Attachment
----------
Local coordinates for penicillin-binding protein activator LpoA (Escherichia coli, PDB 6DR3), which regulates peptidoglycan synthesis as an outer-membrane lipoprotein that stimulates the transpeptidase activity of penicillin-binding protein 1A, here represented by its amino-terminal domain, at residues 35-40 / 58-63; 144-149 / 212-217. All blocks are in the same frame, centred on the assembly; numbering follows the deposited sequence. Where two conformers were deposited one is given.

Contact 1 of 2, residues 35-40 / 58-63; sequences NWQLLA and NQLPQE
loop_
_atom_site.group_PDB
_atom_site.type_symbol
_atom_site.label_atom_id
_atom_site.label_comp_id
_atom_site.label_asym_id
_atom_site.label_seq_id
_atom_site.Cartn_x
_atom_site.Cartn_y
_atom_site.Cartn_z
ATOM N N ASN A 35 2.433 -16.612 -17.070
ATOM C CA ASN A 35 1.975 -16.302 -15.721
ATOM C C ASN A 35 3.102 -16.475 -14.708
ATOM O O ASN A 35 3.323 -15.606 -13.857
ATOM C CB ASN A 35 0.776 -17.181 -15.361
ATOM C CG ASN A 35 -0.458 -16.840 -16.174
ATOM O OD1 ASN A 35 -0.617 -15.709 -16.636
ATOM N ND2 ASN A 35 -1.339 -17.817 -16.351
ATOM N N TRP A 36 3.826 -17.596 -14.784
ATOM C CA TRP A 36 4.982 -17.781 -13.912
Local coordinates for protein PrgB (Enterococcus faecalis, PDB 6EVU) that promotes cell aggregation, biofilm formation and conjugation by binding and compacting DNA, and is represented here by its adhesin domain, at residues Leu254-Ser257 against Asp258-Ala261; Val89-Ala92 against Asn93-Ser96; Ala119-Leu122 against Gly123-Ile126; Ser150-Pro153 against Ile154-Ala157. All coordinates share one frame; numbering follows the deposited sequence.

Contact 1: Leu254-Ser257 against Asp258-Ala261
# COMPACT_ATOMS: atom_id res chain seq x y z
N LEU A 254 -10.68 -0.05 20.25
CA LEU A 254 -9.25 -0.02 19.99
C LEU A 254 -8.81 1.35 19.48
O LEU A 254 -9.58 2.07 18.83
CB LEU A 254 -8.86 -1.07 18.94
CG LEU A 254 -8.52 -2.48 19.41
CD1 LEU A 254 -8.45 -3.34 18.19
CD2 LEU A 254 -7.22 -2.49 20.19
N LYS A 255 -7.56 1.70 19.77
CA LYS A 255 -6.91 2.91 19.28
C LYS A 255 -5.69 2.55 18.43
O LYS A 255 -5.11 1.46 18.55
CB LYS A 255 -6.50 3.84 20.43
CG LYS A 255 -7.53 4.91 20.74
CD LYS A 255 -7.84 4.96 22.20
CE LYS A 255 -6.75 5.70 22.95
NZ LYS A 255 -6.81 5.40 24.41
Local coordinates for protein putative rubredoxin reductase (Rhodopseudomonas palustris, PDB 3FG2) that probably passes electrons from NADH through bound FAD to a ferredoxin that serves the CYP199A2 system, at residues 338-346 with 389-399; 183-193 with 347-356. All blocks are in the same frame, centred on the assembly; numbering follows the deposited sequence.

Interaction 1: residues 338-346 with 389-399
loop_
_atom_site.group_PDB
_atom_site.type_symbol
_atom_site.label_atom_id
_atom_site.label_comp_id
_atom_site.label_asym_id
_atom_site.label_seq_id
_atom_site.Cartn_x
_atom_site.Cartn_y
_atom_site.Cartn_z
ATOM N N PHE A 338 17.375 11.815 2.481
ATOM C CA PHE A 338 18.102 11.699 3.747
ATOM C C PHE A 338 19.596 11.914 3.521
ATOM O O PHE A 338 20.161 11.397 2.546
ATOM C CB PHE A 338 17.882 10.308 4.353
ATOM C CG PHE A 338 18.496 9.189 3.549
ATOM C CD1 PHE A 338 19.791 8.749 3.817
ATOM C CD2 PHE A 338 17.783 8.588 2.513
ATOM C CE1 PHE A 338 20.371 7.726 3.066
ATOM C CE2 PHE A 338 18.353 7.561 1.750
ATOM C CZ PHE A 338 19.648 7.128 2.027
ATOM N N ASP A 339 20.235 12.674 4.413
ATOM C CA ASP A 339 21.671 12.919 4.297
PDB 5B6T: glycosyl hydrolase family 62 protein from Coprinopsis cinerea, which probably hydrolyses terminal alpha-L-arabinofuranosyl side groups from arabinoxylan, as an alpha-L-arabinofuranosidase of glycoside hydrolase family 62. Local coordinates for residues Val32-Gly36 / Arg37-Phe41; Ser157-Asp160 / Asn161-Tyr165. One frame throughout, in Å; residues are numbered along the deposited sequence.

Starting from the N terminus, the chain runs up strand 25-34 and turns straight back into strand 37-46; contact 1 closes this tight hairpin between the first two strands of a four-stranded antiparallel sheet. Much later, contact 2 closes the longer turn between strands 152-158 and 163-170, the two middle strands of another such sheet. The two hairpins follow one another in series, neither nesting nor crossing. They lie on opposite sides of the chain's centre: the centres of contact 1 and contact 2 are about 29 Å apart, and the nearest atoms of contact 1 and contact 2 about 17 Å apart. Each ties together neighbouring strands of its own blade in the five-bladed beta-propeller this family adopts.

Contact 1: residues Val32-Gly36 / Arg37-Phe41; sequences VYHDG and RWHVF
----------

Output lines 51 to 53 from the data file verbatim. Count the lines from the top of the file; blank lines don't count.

_atom_site.label_seq_id
_atom_site.Cartn_x
_atom_site.Cartn_y